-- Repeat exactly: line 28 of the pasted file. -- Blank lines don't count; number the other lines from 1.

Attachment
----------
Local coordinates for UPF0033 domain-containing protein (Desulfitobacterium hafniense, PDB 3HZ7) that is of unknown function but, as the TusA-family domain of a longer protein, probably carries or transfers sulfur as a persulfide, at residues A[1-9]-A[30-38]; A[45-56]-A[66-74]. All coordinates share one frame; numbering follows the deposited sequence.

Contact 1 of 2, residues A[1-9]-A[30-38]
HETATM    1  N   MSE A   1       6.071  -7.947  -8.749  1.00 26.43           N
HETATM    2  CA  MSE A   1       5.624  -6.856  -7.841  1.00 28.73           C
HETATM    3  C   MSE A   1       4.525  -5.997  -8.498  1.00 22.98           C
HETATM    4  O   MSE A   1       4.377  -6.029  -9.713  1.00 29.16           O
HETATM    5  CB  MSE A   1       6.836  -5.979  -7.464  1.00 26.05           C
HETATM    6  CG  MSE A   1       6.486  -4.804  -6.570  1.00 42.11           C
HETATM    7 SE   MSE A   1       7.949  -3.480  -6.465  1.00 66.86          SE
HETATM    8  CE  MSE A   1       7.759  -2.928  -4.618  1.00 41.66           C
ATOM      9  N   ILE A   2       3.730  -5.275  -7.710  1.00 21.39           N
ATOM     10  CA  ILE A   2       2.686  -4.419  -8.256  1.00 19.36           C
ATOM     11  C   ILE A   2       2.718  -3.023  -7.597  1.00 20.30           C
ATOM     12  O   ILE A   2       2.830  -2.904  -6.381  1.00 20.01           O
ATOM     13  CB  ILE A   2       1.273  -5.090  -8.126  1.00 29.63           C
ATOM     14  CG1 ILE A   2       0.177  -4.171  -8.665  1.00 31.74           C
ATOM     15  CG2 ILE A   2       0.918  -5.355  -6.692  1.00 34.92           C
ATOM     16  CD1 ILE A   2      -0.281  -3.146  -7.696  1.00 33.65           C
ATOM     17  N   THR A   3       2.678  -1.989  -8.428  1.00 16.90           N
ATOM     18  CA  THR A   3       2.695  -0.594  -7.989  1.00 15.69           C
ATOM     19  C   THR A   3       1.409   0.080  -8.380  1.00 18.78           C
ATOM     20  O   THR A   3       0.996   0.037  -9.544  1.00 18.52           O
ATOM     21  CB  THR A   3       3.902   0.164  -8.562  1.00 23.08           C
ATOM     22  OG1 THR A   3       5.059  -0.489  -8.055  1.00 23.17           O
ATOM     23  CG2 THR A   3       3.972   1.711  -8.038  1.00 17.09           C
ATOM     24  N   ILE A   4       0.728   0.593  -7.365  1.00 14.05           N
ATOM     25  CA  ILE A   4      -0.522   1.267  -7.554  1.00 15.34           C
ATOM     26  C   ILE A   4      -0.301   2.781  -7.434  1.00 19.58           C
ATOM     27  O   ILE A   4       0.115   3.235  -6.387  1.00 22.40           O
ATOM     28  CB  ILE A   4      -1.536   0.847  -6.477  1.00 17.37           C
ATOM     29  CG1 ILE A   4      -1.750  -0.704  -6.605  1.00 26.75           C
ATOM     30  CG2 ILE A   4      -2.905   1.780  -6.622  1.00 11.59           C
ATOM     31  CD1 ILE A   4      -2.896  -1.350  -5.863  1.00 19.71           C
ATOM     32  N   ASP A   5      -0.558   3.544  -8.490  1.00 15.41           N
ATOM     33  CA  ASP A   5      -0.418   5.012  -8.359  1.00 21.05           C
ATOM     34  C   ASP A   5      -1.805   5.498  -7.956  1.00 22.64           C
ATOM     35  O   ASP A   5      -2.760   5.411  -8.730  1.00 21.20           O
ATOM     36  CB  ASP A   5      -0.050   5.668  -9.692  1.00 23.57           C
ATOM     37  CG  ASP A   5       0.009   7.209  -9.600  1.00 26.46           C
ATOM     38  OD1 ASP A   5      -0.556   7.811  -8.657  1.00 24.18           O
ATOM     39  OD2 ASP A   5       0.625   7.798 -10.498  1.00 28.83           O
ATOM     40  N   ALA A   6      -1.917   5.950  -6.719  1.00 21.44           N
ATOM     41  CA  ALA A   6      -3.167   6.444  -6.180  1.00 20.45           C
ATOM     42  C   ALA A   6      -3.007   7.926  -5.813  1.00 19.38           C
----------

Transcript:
ATOM     26  C   ILE A   4      -0.301   2.781  -7.434  1.00 19.58           C